I am more empathetic to other people. We are all trying to cope with this new way of living and for some it’s been harder than for others. I’ve realized that I need to be more understanding to others and what they may be experiencing.

making a toast with people on Zoom

“I’ve realized that I need to be more understanding to others and what they may be experiencing.“ Shawn V. Branch

Even Zoom happy hours can get on my nerves.

Now, as we move into fall and winter, we’re already seeing an exponential increase in the number of COVID cases and deaths. I often say to myself, What is it that we’ve learned that we will want to carry with us long after the pandemic is behind us —and perhaps for the rest of our lives? I know that as individuals we can make our own choices, and it is individual choices that will make the difference.

I hope and pray that we learn from this pandemic to bring more stillness into our lives, take better care of ourselves, be gentle and loving to ourselves, never take people for granted, and be thankful for what we have!

Shawn V. Branch

Shawn V. Branch, Food, Lifestyle & Travel Editor,, with professional imprint ranging from education to executive positioning. Shawn is the curator of the lifestyle blog, SV Branches (, which is based on the vision of inspiring and connecting with people who are searching for positivity and motivation. Originally from Baltimore, Shawn now resides in the City of Atlanta.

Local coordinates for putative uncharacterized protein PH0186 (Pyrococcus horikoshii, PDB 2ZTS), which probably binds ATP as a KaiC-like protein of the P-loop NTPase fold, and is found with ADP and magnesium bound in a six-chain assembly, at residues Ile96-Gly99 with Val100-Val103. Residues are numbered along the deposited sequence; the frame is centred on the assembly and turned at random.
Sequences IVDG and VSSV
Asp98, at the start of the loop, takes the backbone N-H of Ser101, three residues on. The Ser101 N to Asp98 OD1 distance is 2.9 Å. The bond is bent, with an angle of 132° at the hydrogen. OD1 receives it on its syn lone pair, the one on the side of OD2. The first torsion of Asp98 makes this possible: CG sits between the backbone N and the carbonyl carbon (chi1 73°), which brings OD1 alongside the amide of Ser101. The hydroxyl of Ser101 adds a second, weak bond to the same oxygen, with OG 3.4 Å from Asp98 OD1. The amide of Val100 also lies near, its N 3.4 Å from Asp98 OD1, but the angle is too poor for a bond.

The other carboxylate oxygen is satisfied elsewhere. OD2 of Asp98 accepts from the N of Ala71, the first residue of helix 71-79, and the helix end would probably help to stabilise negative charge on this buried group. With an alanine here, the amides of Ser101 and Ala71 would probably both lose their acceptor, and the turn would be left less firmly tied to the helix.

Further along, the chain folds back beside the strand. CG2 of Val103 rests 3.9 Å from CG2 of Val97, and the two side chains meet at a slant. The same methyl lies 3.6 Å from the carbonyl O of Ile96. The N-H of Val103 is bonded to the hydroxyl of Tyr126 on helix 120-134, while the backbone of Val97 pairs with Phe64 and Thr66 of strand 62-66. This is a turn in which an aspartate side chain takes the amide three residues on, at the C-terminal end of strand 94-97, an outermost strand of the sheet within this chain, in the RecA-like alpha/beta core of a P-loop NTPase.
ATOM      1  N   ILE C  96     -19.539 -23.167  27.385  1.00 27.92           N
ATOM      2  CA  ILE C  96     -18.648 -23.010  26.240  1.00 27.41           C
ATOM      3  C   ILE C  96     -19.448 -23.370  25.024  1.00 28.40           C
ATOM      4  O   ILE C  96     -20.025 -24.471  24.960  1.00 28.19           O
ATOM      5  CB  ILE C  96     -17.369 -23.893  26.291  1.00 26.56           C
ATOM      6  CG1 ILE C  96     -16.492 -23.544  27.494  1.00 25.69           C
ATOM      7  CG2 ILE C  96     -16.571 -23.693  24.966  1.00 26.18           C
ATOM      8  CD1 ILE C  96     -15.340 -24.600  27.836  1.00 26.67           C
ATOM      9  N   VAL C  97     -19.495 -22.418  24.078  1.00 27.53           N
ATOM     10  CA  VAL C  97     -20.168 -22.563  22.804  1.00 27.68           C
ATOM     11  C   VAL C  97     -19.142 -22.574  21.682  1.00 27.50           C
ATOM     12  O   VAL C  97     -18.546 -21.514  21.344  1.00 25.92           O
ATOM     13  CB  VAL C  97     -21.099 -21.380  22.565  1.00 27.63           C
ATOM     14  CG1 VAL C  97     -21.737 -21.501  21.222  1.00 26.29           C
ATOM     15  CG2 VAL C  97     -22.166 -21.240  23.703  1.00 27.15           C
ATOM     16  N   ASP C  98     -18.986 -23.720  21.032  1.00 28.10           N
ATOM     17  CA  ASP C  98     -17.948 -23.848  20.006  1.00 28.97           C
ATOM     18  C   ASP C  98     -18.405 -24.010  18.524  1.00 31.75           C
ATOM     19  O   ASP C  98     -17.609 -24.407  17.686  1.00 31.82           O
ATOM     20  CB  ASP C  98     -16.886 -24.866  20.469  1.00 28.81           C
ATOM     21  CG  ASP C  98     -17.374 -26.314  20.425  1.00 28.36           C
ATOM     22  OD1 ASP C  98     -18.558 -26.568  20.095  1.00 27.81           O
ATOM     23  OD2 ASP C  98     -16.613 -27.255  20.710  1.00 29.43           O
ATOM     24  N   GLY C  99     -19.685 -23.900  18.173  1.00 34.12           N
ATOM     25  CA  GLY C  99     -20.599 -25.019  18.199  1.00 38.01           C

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EUR Reviews: ‘Mangrove’ a Must and ‘The Giant’ a Bust / WATCH



Letitia Wright - Mangrove

*“Mangrove,” is one of five films from the “Small Axe” anthology by Steve McQueen (“12 Years a Slave”).

Based on true events, the film chronicles the 50th anniversary of the day in 1970 when 150 protesters of West Indian and African heritage in Notting Hill, West London, took to the streets because of police brutality. In a reign of racist terror, the local police raid Mangrove—a  lively community base for locals, intellectuals and activists—time after time.

When nine men and women are wrongly arrested and charged with incitement to riot, a highly publicized trial ensues. his must see film follows the Nine and their road to justice. One of the Nine, Altheia Jones-LeCointe (Letitia Wright), is the leader of the British Black Panther Movement.

Ironically, Wright is the sister of T’Challa in Black Panther. During the highly publicized trial of the Mangrove Nine, tensions ran high as they fought against brutal treatment and discrimination.